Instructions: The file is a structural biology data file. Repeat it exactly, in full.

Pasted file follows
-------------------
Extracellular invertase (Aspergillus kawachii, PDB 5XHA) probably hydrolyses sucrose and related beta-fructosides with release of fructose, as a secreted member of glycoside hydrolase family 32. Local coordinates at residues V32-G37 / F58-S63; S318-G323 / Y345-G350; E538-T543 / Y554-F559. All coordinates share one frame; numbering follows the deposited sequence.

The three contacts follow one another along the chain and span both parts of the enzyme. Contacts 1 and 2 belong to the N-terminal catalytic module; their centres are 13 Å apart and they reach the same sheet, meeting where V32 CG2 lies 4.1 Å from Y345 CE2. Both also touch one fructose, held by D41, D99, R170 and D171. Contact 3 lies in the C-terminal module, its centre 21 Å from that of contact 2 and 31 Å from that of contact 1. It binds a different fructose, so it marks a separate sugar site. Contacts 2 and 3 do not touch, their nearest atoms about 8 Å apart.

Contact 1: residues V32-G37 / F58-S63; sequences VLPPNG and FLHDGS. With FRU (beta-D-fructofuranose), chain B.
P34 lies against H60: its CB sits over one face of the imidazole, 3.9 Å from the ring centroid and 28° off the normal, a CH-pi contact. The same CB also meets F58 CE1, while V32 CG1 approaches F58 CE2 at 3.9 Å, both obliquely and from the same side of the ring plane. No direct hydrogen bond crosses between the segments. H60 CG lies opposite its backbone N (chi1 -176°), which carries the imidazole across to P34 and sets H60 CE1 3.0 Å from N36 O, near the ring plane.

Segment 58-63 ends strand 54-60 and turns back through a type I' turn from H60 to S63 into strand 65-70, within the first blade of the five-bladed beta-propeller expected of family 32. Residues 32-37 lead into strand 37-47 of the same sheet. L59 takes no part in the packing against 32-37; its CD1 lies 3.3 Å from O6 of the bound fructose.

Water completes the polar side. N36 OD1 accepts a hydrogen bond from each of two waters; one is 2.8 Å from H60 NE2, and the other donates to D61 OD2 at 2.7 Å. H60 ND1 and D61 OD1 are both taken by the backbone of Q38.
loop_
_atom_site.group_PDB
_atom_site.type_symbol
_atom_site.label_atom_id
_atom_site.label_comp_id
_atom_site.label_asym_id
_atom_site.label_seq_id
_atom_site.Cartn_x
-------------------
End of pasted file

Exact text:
Extracellular invertase (Aspergillus kawachii, PDB 5XHA) probably hydrolyses sucrose and related beta-fructosides with release of fructose, as a secreted member of glycoside hydrolase family 32. Local coordinates at residues V32-G37 / F58-S63; S318-G323 / Y345-G350; E538-T543 / Y554-F559. All coordinates share one frame; numbering follows the deposited sequence.

The three contacts follow one another along the chain and span both parts of the enzyme. Contacts 1 and 2 belong to the N-terminal catalytic module; their centres are 13 Å apart and they reach the same sheet, meeting where V32 CG2 lies 4.1 Å from Y345 CE2. Both also touch one fructose, held by D41, D99, R170 and D171. Contact 3 lies in the C-terminal module, its centre 21 Å from that of contact 2 and 31 Å from that of contact 1. It binds a different fructose, so it marks a separate sugar site. Contacts 2 and 3 do not touch, their nearest atoms about 8 Å apart.

Contact 1: residues V32-G37 / F58-S63; sequences VLPPNG and FLHDGS. With FRU (beta-D-fructofuranose), chain B.
P34 lies against H60: its CB sits over one face of the imidazole, 3.9 Å from the ring centroid and 28° off the normal, a CH-pi contact. The same CB also meets F58 CE1, while V32 CG1 approaches F58 CE2 at 3.9 Å, both obliquely and from the same side of the ring plane. No direct hydrogen bond crosses between the segments. H60 CG lies opposite its backbone N (chi1 -176°), which carries the imidazole across to P34 and sets H60 CE1 3.0 Å from N36 O, near the ring plane.

Segment 58-63 ends strand 54-60 and turns back through a type I' turn from H60 to S63 into strand 65-70, within the first blade of the five-bladed beta-propeller expected of family 32. Residues 32-37 lead into strand 37-47 of the same sheet. L59 takes no part in the packing against 32-37; its CD1 lies 3.3 Å from O6 of the bound fructose.

Water completes the polar side. N36 OD1 accepts a hydrogen bond from each of two waters; one is 2.8 Å from H60 NE2, and the other donates to D61 OD2 at 2.7 Å. H60 ND1 and D61 OD1 are both taken by the backbone of Q38.
loop_
_atom_site.group_PDB
_atom_site.type_symbol
_atom_site.label_atom_id
_atom_site.label_comp_id
_atom_site.label_asym_id
_atom_site.label_seq_id
_atom_site.Cartn_x